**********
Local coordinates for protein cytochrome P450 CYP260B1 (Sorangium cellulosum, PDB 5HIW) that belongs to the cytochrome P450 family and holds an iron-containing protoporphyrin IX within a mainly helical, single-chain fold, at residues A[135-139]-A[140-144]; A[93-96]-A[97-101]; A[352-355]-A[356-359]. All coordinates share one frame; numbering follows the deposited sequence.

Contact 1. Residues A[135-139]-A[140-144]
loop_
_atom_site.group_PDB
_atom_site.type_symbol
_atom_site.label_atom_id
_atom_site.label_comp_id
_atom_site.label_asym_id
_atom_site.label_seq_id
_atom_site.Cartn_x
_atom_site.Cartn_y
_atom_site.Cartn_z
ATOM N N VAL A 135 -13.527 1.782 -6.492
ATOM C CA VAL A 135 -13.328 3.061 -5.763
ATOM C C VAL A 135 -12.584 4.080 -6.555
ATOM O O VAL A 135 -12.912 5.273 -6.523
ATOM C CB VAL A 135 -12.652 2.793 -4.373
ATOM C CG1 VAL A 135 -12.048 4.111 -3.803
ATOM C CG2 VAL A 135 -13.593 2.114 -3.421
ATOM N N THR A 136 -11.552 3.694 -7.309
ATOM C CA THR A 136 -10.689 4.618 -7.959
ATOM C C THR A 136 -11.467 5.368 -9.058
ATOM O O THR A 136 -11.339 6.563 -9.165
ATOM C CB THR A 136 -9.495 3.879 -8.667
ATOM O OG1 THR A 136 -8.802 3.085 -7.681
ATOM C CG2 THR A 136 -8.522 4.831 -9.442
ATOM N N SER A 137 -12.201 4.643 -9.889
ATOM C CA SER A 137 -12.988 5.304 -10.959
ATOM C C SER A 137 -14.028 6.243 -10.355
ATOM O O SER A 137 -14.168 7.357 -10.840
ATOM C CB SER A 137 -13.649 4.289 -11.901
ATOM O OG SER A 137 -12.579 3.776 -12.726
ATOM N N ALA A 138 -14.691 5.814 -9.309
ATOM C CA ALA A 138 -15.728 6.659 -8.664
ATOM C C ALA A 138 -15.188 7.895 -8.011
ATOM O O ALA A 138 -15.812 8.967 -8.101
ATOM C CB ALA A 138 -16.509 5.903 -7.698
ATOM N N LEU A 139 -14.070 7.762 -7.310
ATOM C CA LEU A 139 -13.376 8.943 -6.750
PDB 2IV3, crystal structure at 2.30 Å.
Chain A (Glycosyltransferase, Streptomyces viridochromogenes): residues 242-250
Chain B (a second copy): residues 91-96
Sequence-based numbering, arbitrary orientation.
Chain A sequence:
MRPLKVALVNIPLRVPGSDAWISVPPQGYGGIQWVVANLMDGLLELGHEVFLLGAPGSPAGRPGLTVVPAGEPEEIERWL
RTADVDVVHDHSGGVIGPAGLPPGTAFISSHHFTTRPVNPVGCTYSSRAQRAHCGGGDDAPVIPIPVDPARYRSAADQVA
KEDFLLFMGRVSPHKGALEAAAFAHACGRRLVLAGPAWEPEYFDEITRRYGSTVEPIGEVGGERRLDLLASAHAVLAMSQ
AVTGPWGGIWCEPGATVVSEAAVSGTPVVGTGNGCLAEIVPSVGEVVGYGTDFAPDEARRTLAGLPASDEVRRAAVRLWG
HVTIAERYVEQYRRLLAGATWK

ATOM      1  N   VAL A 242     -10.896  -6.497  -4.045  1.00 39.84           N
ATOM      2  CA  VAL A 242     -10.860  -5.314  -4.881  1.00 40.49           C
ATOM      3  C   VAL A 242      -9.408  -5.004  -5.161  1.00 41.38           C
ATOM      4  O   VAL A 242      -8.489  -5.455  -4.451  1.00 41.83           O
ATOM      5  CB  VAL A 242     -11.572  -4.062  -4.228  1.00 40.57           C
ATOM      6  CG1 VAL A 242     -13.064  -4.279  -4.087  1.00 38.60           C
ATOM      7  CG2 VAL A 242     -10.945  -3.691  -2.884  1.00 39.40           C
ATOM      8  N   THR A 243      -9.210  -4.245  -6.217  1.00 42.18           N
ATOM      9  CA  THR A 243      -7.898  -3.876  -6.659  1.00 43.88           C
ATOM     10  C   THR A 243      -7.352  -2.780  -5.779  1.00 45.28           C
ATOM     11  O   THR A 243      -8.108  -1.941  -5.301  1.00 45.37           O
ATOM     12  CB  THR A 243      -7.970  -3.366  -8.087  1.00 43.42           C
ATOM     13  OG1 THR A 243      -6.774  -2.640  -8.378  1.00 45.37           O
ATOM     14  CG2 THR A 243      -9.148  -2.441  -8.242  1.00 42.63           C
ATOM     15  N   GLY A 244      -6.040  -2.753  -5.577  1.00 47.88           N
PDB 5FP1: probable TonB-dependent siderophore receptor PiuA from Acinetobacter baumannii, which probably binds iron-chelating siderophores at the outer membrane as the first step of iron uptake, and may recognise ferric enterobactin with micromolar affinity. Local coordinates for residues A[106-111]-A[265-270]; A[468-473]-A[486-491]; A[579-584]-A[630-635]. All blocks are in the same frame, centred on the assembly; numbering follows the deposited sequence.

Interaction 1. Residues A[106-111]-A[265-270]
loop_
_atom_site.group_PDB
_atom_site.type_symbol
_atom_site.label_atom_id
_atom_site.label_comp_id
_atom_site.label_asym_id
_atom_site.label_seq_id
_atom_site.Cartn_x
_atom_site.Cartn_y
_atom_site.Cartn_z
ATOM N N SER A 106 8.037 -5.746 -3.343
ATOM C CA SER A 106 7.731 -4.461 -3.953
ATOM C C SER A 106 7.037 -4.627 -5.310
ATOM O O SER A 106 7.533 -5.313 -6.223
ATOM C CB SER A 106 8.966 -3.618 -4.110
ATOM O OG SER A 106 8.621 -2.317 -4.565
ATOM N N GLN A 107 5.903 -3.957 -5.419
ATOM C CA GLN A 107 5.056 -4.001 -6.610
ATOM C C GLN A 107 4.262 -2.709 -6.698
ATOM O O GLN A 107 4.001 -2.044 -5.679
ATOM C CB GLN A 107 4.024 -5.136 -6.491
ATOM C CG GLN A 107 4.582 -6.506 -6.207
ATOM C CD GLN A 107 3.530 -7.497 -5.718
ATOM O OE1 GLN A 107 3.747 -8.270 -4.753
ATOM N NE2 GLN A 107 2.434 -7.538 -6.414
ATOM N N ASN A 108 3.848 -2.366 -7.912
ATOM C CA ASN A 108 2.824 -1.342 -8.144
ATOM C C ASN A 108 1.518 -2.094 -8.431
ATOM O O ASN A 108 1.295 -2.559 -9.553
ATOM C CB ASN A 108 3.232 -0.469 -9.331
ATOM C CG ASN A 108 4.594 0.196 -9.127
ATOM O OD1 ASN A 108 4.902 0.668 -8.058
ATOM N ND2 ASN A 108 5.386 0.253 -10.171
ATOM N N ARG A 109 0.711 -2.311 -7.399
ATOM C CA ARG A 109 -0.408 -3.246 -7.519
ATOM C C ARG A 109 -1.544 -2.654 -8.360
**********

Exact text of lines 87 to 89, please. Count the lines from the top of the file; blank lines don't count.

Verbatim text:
ATOM C CB GLN A 107 4.024 -5.136 -6.491
ATOM C CG GLN A 107 4.582 -6.506 -6.207
ATOM C CD GLN A 107 3.530 -7.497 -5.718